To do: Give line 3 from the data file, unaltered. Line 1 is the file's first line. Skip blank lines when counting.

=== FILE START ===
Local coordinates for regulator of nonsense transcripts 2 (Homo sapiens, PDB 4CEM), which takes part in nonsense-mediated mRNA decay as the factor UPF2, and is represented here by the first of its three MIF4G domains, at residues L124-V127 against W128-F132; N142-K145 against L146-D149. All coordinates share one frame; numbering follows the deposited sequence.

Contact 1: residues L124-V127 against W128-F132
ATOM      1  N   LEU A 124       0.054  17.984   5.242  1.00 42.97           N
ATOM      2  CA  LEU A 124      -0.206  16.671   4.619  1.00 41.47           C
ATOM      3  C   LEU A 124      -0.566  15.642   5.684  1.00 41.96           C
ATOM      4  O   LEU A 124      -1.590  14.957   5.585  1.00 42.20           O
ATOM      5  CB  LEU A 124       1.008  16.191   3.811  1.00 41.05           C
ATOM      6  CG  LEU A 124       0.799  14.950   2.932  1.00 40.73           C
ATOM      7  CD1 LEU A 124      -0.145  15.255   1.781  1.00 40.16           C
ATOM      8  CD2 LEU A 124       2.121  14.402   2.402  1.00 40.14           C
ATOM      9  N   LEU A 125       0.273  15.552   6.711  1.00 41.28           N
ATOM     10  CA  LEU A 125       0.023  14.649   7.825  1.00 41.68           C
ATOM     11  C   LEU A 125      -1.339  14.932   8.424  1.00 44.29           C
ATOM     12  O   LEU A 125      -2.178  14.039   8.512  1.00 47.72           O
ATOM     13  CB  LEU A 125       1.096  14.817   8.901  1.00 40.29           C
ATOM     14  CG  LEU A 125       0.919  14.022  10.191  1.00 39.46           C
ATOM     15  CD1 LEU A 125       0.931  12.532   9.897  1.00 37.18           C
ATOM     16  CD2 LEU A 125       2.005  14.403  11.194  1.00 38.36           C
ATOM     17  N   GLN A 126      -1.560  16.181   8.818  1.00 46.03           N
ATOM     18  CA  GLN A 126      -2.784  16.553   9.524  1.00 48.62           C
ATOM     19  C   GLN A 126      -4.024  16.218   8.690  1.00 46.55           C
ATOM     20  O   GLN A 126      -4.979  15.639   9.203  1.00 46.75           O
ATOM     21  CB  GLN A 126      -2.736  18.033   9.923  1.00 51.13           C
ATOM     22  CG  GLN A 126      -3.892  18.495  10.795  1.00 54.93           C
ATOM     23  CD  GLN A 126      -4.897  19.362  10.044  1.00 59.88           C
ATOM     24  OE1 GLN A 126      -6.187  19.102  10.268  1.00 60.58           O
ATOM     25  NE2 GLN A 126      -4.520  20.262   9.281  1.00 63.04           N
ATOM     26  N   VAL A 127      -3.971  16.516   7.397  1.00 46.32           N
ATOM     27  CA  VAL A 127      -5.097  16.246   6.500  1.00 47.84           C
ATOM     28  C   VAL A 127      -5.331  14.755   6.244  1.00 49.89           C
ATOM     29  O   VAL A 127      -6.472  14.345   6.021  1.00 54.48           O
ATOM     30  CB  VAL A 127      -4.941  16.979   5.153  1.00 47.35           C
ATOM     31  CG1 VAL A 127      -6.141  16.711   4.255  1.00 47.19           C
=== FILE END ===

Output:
ATOM      1  N   LEU A 124       0.054  17.984   5.242  1.00 42.97           N